At this school, kids of all races fit in

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At this school, kids of all races fit in


James Kang-McCann, principal and founder of the Amerasian Christian Academy, back row center, poses with teachers from the school, which is located in Dongducheon, two blocks from Camp Casey. Provided by the academy

The Amerasian Christian Academy sits tucked 40 meters (130 feet) off the main road in Dongducheon, two blocks from Camp Casey.

Its student body is like a small global village. More than 110 students with parents from 13 countries gather daily to study math, reading, science and social studies in English. They are the children of migrant workers, the children of women who came to Korea to marry, the children of Korean women and American servicemen. Eighty percent don’t have biological fathers at their homes, and some travel as much as two and a half hours a day to get to school.

In an interview last Thursday morning at the school, founder and Principal James Kang-McCann said he encourages children to stay in Korean schools if they plan to live here long-term. For those who can’t, the academy offers a cozy haven in a culture that sometimes still emphasizes pure bloodlines.

“A lot of students have anger and fear, a lot of hurts and pains,” he said. “It’s part of our ministry to deal with those kinds of things.”

The son of an African-American father and Korean mother, Kang-McCann spent 12 years in Korea, where he was the only black Amerasian child in a school of 3,000 students. Memories of the teasing he endured brought him back in 1990 to find out if Amerasian children were still going through what he did as a child. They were then, and still are today, although the intensity of discrimination is weaker now.

Kang-McCann said in the 1970s, it was everywhere with nothing to challenge it. Today, teasing and bullying take place at the individual level, he said. Some mixed-race children fit in, while others don’t.


Schools with high academics tend to be easier places for mixed children to be, he said. Individual academic ability also helps, as does a stable home environment. Skin color matters, too.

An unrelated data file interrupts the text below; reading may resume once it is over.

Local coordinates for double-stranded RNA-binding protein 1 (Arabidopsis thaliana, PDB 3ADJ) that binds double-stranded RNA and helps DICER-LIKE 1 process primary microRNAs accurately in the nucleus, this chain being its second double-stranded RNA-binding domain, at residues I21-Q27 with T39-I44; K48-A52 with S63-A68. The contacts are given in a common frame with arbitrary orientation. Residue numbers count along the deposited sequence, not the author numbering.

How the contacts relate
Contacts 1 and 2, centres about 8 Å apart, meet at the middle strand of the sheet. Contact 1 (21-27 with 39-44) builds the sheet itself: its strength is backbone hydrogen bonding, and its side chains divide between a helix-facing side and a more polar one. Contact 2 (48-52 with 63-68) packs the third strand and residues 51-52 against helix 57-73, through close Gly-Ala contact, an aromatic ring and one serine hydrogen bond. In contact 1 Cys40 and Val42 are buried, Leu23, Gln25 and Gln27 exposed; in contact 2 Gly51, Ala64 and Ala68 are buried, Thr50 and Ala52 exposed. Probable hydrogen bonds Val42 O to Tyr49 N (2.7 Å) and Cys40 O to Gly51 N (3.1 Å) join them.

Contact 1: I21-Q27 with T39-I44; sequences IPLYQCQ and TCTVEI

“There is more severe name calling for darker skinned than lighter skinned in Korean vocab,” he said. “There are more harsh words toward the darker skinned people than the lighter skinned.”

Kang-McCann said children of mixed-Korean heritage will succeed more easily if they speak both English and Korean.

Koreans respect fluent English speakers, he said, and prefer to hear the language from someone who looks foreign.

“I’m trying to teach my students, ‘Let’s use your appearance in a positive way,’” he said. “’With your appearance, speaking in English is always positive.’”

Having a job Koreans traditionally respect, such as teaching or working for a leading company, also leads to greater acceptance, he said.

Kang-McCann said ideally, Korean schools would teach mixed-race and foreign children to speak Korean, much like the ESL programs for immigrant children in the United States.

“As the language develops, their other areas of academics will develop, too,” he said.

More importantly, Korean schools are a place to talk about race and the way it has shaped Korean society.

“In Europe and the U.S., we went through all of that,” he said. “I’m not saying we don’t have any problem, but we are aware of it and very sensitive about it.”

Kang-McCann said textbooks should tell the history of Amerasians in the context of the Korean War and the poverty that followed. Working on an American base was a good way to make a living then, and that led to unions between American servicemen and Korean women.

They should also explain why so many Korean men seek brides from overseas, he said.

But until that happens, the Amerasian Christian Academy will keep providing a place for mixed and foreign children in Korea.

It gets by with volunteer teachers from the United States, scholarships, tuition payments and the support of churches and civic groups.

Kang-McCann said while all full-time teachers must be Christian, students of all religions are welcome.

“Many of our students come because this is the only option they have,” he said. “So we are very sensitive. We respect all religions.”

By Christopher Carpenter Contributing writer []
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